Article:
LiquidO Consortium ; A. Cabrera, et al..
Commun.Phys., 2021, 4, pp.273.
In 1956 Reines & Cowan discovered the neutrino using a liquid scintillator detector. Theneutrinos interacted with the scintillator, producing light that propagated across transparentvolumes to surrounding photo-sensors. This approach has remained one of the most wide-spread and successful neutrino detection technologies used since. This article introduces aconcept that breaks with the conventional paradigm of transparency by confining and col-lecting light near its creation point with an opaque scintillator and a dense array of opticalfibres. This technique, called LiquidO, can provide high-resolution imaging to enable efficientidentification of individual particles event-by-event. A natural affinity for adding dopants athigh concentrations is provided by the use of an opaque medium. With these and othercapabilities, the potential of our detector concept to unlock opportunities in neutrino physicsis presented here, alongside the results of thefirst experimental validation.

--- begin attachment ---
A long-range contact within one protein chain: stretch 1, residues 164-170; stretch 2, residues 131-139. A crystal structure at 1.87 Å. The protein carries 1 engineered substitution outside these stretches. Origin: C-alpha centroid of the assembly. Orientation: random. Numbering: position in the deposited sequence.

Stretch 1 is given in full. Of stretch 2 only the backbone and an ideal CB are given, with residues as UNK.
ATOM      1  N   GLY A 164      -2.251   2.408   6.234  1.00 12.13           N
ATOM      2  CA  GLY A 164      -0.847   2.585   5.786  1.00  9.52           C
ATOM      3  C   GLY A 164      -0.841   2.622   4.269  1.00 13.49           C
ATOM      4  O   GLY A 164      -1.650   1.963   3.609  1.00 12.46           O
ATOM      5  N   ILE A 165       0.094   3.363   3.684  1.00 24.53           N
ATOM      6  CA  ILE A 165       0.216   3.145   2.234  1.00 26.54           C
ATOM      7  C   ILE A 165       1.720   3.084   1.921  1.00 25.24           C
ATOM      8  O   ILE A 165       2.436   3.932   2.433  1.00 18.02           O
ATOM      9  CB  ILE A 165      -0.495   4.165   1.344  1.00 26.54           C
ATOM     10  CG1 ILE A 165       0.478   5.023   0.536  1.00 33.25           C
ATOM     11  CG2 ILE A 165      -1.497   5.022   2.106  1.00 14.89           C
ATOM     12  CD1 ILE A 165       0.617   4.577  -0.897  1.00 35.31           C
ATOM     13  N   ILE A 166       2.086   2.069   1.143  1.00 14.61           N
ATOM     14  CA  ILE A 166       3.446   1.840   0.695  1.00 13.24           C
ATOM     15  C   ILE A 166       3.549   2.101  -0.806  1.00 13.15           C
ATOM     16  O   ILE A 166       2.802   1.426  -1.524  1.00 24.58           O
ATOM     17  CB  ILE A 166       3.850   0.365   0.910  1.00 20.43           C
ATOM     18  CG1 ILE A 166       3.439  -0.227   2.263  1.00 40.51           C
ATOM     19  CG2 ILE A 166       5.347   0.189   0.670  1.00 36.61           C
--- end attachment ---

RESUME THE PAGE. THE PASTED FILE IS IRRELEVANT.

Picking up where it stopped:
Lien preprint : https://arxiv.org/abs/1908.02859
Lien éditeur : Commun.Phys., 2021, 4, pp.273.